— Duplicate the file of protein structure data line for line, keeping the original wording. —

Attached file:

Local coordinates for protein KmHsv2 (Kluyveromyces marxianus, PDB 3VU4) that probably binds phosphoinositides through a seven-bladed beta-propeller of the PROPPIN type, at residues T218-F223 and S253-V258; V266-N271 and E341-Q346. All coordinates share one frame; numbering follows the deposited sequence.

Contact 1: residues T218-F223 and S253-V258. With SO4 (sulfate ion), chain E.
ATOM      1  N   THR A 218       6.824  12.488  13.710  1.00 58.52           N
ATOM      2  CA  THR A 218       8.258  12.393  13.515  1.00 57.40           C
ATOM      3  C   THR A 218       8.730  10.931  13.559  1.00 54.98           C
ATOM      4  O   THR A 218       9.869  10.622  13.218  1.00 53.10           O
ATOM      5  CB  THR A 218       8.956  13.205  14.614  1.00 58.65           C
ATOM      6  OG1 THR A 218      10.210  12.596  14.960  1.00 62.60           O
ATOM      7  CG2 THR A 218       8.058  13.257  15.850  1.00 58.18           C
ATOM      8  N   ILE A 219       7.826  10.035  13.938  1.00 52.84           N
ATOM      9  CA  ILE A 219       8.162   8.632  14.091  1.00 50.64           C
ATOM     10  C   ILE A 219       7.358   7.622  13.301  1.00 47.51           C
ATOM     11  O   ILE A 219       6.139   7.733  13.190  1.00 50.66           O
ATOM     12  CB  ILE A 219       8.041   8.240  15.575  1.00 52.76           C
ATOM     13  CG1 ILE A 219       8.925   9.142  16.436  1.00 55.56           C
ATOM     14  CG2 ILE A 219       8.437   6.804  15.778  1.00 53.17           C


Local coordinates for protein KmHsv2 (Kluyveromyces marxianus, PDB 3VU4) that probably binds phosphoinositides through a seven-bladed beta-propeller of the PROPPIN type, at residues T218-F223 and S253-V258; V266-N271 and E341-Q346. All coordinates share one frame; numbering follows the deposited sequence.

Contact 1: residues T218-F223 and S253-V258. With SO4 (sulfate ion), chain E.
ATOM      1  N   THR A 218       6.824  12.488  13.710  1.00 58.52           N
ATOM      2  CA  THR A 218       8.258  12.393  13.515  1.00 57.40           C
ATOM      3  C   THR A 218       8.730  10.931  13.559  1.00 54.98           C
ATOM      4  O   THR A 218       9.869  10.622  13.218  1.00 53.10           O
ATOM      5  CB  THR A 218       8.956  13.205  14.614  1.00 58.65           C
ATOM      6  OG1 THR A 218      10.210  12.596  14.960  1.00 62.60           O
ATOM      7  CG2 THR A 218       8.058  13.257  15.850  1.00 58.18           C
ATOM      8  N   ILE A 219       7.826  10.035  13.938  1.00 52.84           N
ATOM      9  CA  ILE A 219       8.162   8.632  14.091  1.00 50.64           C
ATOM     10  C   ILE A 219       7.358   7.622  13.301  1.00 47.51           C
ATOM     11  O   ILE A 219       6.139   7.733  13.190  1.00 50.66           O
ATOM     12  CB  ILE A 219       8.041   8.240  15.575  1.00 52.76           C
ATOM     13  CG1 ILE A 219       8.925   9.142  16.436  1.00 55.56           C
ATOM     14  CG2 ILE A 219       8.437   6.804  15.778  1.00 53.17           C